No placebo controlled trials provide evidence of antipsychotics in first-episode psychosis
A systematic review of the literature and meta-analysis published in European Neuropsychopharmacology examines the efficacy of antipsychotics for individuals experiencing a first episode of schizophrenia (FEP). Despite their efforts to collect rigorous randomized controlled trials (RCTs) on antipsychotics, this study did not identify a single placebo-controlled trial in individuals with FEP. The investigators relied on studies that reported response rates for patients randomized to different antipsychotic drugs.
“As studies in chronic patients revealed substantial placebo effects in recent trials, it would be useful to know how much such effects accounted for the high response rates in our trials,” the authors write.
Researchers conducted this meta-analysis in the hopes of determining how well patients identified as FEP respond to antipsychotics and what factors led to a response.
In schizophrenia research, response to treatment is defined as meeting a minimum percent reduction on Positive and Negative Syndrome Scale (PANSS) and Brief Psychiatric Rating Scale (BPRS) scores. Both of the measures capture symptoms of psychosis experienced by the presenting individual. While varying cutoffs for minimum response have been used, authors of this meta-analysis characterized a 50% drop as “high response” and their primary cut-off of interest.
Researchers looked at data from randomized controlled trials that compared antipsychotic drugs with each other or with placebo among patients with FEP. Only 17 studies met inclusion criteria and provide usable data.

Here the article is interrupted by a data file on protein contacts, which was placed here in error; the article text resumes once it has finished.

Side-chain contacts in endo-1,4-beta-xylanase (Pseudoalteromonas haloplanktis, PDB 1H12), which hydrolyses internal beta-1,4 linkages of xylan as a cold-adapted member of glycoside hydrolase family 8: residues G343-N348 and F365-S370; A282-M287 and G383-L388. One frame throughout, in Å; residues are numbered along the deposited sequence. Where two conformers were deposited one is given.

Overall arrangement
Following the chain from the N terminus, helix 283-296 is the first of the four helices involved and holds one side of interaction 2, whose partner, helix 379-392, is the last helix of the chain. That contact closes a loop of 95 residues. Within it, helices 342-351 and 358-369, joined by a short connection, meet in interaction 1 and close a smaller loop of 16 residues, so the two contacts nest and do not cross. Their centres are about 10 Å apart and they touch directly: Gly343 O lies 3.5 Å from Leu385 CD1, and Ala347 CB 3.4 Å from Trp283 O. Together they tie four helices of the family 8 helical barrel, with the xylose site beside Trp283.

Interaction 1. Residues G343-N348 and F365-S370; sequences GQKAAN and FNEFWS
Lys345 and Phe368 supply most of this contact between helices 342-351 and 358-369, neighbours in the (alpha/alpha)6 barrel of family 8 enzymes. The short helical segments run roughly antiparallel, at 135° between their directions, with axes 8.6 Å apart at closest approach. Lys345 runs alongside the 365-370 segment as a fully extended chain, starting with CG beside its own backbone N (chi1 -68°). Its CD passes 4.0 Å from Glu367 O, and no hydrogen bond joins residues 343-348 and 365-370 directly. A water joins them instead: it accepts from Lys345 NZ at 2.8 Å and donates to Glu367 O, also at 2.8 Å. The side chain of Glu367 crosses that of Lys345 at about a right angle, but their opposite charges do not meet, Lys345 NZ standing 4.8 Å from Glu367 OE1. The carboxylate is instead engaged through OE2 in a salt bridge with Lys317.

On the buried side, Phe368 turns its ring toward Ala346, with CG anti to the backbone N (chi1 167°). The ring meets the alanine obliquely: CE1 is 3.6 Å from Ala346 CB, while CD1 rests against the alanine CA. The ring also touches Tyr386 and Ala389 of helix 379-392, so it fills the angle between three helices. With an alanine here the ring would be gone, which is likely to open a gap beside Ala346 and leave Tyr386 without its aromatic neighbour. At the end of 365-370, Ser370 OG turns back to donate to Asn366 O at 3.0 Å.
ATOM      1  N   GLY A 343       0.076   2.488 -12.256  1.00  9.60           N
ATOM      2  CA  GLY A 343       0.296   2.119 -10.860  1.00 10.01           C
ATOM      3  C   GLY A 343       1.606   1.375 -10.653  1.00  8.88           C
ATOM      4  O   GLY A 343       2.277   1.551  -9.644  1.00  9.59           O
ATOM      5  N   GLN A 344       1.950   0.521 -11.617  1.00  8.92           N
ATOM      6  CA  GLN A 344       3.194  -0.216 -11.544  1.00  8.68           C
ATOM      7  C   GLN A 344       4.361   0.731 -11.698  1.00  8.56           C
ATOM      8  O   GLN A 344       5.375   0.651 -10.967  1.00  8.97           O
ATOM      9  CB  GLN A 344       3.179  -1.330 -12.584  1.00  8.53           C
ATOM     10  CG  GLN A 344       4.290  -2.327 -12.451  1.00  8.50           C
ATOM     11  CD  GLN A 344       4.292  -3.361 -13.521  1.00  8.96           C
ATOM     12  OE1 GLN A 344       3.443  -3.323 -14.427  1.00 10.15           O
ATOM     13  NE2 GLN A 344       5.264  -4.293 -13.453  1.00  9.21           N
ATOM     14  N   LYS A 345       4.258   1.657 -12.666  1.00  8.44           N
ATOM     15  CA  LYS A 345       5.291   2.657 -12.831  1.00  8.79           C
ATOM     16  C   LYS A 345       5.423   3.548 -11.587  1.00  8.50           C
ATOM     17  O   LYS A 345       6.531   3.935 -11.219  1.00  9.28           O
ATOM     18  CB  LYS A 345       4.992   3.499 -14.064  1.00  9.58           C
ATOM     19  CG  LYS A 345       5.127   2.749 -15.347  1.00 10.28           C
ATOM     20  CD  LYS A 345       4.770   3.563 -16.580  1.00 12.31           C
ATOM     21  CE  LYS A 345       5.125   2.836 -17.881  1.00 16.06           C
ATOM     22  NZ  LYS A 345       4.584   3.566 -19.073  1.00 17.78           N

The seventeen studies included represented 3156 participants. None of the 17 were placebo-controlled, and only 12 were blinded. Drop-out rates were high (39%). Only five studies explicitly provided the response rates—of either a 50% or 20% drop in symptom scores—the authors were seeking to assess.
In the five studies that remained, 52% saw a drop of at least 50% in their symptom scores, which was considered “much improved.” Another 19% experienced a 20% drop in symptoms. The authors compare these results to the much lower response rate in individuals diagnosed with chronic schizophrenia (23% reported to have a 50% reduction in symptoms and 53% saw a 20% drop).
Further analyses demonstrated:
- The difference in response rates between blinded studies and open-label studies was not significant
- There was a significantly higher response rate in studies in drug naive patients compared to studies where participants had previous exposure to antipsychotics
- Female patients may have a higher clinical response rates than males
- Severe patients at baseline have a higher response rate than mild patients
- Patients with shorter illness duration had a higher response rate than those with longer illness duration
- Older patients had a higher response rate than younger patients
- Response rates were not found to be associated with study duration
- Response rates were not found to be associated with antipsychotic dosage
In this effort to assess response rates to antipsychotics in first-episode patients, investigators failed to identify any useful placebo-controlled trials in the research literature. This highlights a gap in the evidence base for the short-term use of these drugs in the first episode population. Future research should compare antipsychotic use to a placebo group in order to develop a comprehensive understanding of the efficacy of antipsychotic use amongst first episode patients.
The high drop-out rate in the 17 randomized studies that were analyzed leaves an uncertain picture of the response rate among first-episode patients. Of those who did not drop-out, slightly more than half experienced at least a 50% drop in symptoms and thus were seen as “much improved.”
Zhu, Y., Li, C., Huhn, M., Rothe, P., Krause, M., Bighelli, I., … & Leucht, S. (2017). How well do patients with a first episode of schizophrenia respond to antipsychotics: A systematic review and meta-analysis. European Neuropsychopharmacology.